Have any of the rulers - believed on him? - Very few. But is this a proof that he is not of God? No, truly. If he were of the world, the world would love its own. The religion of Christ has been in general rejected by the rulers of this world. A life of mortification, self-denial, and humility, does not comport with the views of those who will have their portion in this life. It has ever been a mark of the truth of God that the great, the mighty, and the wise have in general rejected it. They are too much occupied with this world to attend to the concerns of the next.
But the churches generally did not accept the warning. Their ministers, who, as watchmen “unto the house of Israel,” should have been the first to discern the tokens of Jesus’ coming, had failed to learn the truth either from the testimony of the prophets or from the signs of the times. As worldly hopes and ambitions filled the heart, love for God and faith in His word had grown cold; and when the advent doctrine was presented, it only aroused their prejudice and unbelief. The fact that the message was, to a great extent, preached by laymen, was urged as an instrument against it. As of old, the plain testimony of God's word was met with the inquiry: “Have any of the rulers or of the Pharisees believed?” And finding how difficult a task it was to refute the arguments drawn from the prophetic periods, many discouraged the study of the prophecies, teaching that the prophetic books were sealed and were not to be understood. Multitudes, trusting implicitly to their pastors, refused to listen to the warning; and others, though convinced of the truth, dared not confess it, lest they should be “put out of the synagogue.” The message which God had sent for the testing and purification of the church revealed all too surely how great was the number who had set their affections on this world rather than upon Christ. The ties which bound them to earth were stronger than the attractions heavenward. They chose to listen to the voice of worldly wisdom and turned away from the heart-searching message of truth. GC 380.1
In refusing the warning of the first angel, they rejected the means which Heaven had provided for their restoration. They spurned the gracious messenger that would have corrected the evils which separated them from God, and with greater eagerness they turned to seek the friendship of the world. Here was the cause of that fearful condition of worldliness, backsliding, and spiritual death which existed in the churches in 1844. GC 380.2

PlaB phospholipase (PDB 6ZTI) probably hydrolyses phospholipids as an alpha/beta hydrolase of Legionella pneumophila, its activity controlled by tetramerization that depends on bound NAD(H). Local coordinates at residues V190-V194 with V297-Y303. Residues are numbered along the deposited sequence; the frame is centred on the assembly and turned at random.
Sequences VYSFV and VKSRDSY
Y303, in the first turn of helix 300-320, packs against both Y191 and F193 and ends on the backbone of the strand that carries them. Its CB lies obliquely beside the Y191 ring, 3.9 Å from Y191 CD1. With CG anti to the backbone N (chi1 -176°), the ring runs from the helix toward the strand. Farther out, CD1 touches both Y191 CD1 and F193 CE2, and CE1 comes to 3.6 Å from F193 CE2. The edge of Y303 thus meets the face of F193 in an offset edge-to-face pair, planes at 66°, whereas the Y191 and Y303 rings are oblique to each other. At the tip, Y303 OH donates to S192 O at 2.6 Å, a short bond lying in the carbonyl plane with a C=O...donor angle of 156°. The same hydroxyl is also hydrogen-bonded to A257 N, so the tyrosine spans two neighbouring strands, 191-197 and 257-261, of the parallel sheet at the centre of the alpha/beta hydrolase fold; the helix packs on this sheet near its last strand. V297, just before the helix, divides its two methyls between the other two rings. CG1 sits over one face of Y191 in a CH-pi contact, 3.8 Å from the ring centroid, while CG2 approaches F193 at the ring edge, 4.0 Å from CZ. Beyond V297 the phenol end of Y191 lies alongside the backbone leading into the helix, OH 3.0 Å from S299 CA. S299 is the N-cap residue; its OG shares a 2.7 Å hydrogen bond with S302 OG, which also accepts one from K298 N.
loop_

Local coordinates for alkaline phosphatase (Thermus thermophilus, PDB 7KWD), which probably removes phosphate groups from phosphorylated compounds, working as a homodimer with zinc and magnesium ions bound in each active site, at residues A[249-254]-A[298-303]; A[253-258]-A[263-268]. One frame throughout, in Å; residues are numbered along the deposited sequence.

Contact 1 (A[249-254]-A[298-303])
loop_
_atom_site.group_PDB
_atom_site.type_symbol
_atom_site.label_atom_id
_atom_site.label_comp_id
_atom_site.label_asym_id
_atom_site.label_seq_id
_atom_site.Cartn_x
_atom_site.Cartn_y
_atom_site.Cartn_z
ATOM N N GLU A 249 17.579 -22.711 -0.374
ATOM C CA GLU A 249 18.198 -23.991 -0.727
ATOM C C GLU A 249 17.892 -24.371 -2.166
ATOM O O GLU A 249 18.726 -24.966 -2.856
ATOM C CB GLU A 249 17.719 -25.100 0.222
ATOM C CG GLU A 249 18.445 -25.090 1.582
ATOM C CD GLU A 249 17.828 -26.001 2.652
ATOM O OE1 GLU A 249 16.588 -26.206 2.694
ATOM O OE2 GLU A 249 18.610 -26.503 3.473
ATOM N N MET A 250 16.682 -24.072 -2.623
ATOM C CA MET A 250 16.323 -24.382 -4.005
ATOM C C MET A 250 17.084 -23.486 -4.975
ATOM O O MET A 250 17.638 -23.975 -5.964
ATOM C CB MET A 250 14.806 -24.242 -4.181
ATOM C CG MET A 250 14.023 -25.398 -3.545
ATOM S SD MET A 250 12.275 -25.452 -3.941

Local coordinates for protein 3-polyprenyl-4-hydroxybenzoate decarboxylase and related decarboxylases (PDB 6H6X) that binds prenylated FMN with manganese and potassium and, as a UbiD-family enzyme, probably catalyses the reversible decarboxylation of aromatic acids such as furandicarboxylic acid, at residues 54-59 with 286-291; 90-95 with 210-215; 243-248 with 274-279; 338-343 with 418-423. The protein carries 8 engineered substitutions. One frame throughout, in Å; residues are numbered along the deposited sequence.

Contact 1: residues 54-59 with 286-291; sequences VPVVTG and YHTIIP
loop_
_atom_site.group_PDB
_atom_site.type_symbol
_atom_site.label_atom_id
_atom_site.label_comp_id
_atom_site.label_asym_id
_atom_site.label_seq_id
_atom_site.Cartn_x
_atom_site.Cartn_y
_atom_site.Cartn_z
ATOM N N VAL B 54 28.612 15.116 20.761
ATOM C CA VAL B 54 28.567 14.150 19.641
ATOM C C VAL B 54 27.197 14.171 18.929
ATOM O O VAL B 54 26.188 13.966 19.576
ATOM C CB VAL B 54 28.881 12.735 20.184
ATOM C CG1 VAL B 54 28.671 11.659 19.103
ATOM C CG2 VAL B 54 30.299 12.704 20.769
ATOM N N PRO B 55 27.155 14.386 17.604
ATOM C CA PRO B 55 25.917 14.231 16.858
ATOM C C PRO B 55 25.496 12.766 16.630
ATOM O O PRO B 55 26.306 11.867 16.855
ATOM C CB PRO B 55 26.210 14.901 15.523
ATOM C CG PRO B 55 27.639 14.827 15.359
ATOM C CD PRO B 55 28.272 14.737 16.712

In Revelation 14 the first angel is followed by a second proclaiming: “Babylon is fallen, is fallen, that great city, because she made all nations drink of the wine of the wrath of her fornication.” Revelation 14:8. The term “Babylon” is derived from “Babel,” and signifies confusion. It is employed in Scripture to designate the various forms of false or apostate religion. In Revelation 17 Babylon is represented as a woman—a figure which is used in the Bible as the symbol of a church, a virtuous woman representing a pure church, a vile woman an apostate church. GC 381.1Read in context »
Meanwhile Jesus had quietly arrived at Jerusalem. He had chosen an unfrequented route by which to go, in order to avoid the travelers who were making their way to the city from all quarters. Had He joined any of the caravans that went up to the feast, public attention would have been attracted to Him on His entrance into the city, and a popular demonstration in His favor would have aroused the authorities against Him. It was to avoid this that He chose to make the journey alone. DA 452.1
In the midst of the feast, when the excitement concerning Him was at its height, He entered the court of the temple in the presence of the multitude. Because of His absence from the feast, it had been urged that He dared not place Himself in the power of the priests and rulers. All were surprised at His presence. Every voice was hushed. All wondered at the dignity and courage of His bearing in the midst of powerful enemies who were thirsting for His life. DA 452.2
Standing thus, the center of attraction to that vast throng, Jesus addressed them as no man had ever done. His words showed a knowledge of the laws and institutions of Israel, of the sacrificial service and the teachings of the prophets, far exceeding that of the priests and rabbis. He broke through the barriers of formalism and tradition. The scenes of the future life seemed outspread before Him. As one who beheld the Unseen, He spoke of the earthly and the heavenly, the human and the divine, with positive authority. His words were most clear and convincing; and again, as at Capernaum, the people were astonished at His teaching; “for His word was with power.” Luke 4:32. Under a variety of representations He warned His hearers of the calamity that would follow all who rejected the blessings He came to bring them. He had given them every possible proof that He came forth from God, and made every possible effort to bring them to repentance. He would not be rejected and murdered by His own nation if He could save them from the guilt of such a deed. DA 452.3Read in context »